Yesterday, the Supreme Court ruled that states can fund educational vouchers even if nearly all parents who use them spend the money on religious schools. Conservatives rejoiced at the ruling, arguing that it will turn the political tide in favor of vouchers and Republican candidates who support them. They are mistaken. The voucher decision is unfolding much as a Supreme Court ruling on abortion did 13 years ago, and the analogy isn't auspicious.
In the abortion case, Webster v. Reproductive Health Services, the court held that states could ban the use of public health facilities for abortions and could require fetal viability testing before late-second-trimester abortions. The voucher case resembles Webster in several respects. In each case, the court allowed states to adopt a controversial policy but didn't mandate that policy. In each case, the court's five-member majority portrayed the ruling as a simple extension of previous decisions. In each case, the four dissenters denounced the ruling as a radical demolition of constitutional protections. And in each case, conservative activists played into the hands of liberals by trumpeting the ruling as a huge turning point and an invitation to legislate everywhere.
In the hours since the voucher ruling, conservative interest groups, led by the Institute for Justice, which spearheaded the legal battle for vouchers, have flooded the media with vows of sweeping political change. Clint Bolick, the institute's vice president, says voucher proponents will "shift from defense to offense" now that the court has given them a "green light." He promises to file suits in 36 states against laws that strictly separate church and state. He says his allies will file bills to establish vouchers or tuition tax credits in six to 12 states. Conservatives claim that the decision liberates the GOP to push vouchers as a 2002 campaign issue. Bolick says it puts President Bush "in a position of matching rhetoric with action."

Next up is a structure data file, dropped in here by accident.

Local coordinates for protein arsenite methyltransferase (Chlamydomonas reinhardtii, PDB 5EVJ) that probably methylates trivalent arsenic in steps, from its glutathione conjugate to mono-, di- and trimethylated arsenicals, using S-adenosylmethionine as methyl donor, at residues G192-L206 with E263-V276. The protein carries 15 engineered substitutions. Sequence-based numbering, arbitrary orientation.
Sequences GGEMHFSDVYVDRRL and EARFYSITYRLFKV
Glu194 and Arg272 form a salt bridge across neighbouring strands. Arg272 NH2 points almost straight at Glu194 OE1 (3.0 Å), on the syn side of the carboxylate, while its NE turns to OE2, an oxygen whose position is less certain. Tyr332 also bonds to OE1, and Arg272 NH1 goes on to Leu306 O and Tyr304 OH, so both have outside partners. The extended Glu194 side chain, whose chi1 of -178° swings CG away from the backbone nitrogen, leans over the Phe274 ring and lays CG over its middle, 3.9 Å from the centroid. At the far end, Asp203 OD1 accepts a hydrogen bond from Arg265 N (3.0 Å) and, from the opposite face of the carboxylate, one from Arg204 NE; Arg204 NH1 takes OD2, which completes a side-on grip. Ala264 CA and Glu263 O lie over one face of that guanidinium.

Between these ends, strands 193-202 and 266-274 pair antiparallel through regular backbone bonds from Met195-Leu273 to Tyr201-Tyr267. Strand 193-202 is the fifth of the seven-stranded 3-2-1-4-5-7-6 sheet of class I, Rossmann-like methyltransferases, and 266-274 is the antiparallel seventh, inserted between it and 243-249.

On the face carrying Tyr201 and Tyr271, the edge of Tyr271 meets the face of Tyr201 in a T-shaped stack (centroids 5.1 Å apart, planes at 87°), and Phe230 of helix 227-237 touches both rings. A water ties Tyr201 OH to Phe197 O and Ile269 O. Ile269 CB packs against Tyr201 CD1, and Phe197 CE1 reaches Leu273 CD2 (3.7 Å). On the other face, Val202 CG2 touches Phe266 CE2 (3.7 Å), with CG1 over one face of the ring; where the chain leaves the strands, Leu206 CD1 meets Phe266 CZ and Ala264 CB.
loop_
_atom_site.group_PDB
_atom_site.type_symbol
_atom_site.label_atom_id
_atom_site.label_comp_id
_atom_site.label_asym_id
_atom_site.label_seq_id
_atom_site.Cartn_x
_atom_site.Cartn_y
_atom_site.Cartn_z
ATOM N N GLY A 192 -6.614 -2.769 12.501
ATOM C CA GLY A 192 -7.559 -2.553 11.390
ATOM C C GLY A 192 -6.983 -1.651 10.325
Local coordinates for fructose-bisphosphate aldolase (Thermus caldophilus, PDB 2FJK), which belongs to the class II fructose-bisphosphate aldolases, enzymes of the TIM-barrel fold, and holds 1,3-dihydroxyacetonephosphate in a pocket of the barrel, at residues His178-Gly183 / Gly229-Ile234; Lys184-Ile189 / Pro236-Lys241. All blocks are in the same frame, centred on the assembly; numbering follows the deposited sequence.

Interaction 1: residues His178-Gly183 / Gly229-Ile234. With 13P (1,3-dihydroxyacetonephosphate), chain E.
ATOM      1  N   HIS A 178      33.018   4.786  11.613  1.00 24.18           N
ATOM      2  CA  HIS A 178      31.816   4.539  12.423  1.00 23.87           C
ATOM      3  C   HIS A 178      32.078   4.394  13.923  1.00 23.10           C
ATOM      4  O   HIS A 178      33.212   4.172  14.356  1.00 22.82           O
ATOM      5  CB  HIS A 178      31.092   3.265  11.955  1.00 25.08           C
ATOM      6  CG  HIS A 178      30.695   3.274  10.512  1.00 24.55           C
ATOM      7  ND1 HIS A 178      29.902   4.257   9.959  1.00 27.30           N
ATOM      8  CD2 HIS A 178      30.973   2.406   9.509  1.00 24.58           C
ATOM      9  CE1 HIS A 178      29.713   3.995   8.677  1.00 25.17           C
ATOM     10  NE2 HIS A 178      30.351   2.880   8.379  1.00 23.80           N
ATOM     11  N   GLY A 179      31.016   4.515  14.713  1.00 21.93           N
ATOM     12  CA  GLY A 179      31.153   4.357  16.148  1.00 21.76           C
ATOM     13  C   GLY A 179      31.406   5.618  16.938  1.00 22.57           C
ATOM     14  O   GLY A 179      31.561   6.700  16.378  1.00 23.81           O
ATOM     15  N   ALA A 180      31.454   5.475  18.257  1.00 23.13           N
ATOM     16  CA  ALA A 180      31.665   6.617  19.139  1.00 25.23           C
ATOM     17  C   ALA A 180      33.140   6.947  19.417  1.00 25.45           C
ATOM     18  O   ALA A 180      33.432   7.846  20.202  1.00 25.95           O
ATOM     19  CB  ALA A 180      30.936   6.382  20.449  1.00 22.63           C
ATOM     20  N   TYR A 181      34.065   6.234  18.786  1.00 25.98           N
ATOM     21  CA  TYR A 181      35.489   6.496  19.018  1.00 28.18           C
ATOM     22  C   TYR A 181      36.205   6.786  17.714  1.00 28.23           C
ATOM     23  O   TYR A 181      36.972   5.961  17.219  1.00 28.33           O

It's easy to understand why supporters of these programs are jumping up and down and promising lots of litigation and legislation. They just won the biggest court victory of their careers. Anti-abortion activists did the same thing after winning Webster in 1989, and it killed them. Talking about sweeping change is almost never a good idea, because most Americans distrust sweeping change, and the people most likely to wake up and do something about whatever change you're talking about are the people who don't like it.
That's what happened in 1989. Pro-choice Supreme Court justices wrote scary things about how big and bad Webster was, hoping that pro-choice voters would rise up against it. In promoting that spin, they got help not only from pro-choice activists but also from pro-life activists who couldn't contain their boastful enthusiasm. Many Republicans took the ruling as a green light to campaign and legislate on the issue, and nearly all of them got creamed, because pro-choice voters went to the polls to stop them.
It's true that abortion restrictions pose a more obvious challenge to many voters' perceived interests than vouchers do. And it's true that polls on vouchers are equivocal, showing either a narrow preference for or against them, depending on how the question is asked. But polls on abortion are just as dependent on the framing of questions, and they share an important pattern with polls on vouchers: The more ambitious the proposal is and the fewer obstacles stand in its way, the more people get scared and turn against it. Voters have rejected vouchers in numerous referenda, most recently in California and Michigan two years ago.
Voucher proponents point out that poor people like vouchers even if upper-middle-class suburbanites don't. That may be true, but it's hardly a recipe for political success. The pro-voucher camp also complains that voucher opponents have won previous referenda by fomenting popular misconceptions, such as the belief that money for vouchers will inevitably be taken from good public schools. Sure they have. And they'll do it again.
The public school system needs a serious kick in the pants. Vouchers, in one form or another, are a sensible way to do it. But don't let that fact cloud your political judgment. If vouchers were a political winner, George W. Bush would have pushed them in his presidential campaign. Instead, he confined himself to Clintonian language about punishing bad schools. Then he dropped the idea altogether and teamed up with Ted Kennedy to focus on public school funding. He shows no more enthusiasm for vouchers today than his father showed for banning abortion in 1989. And with good reason.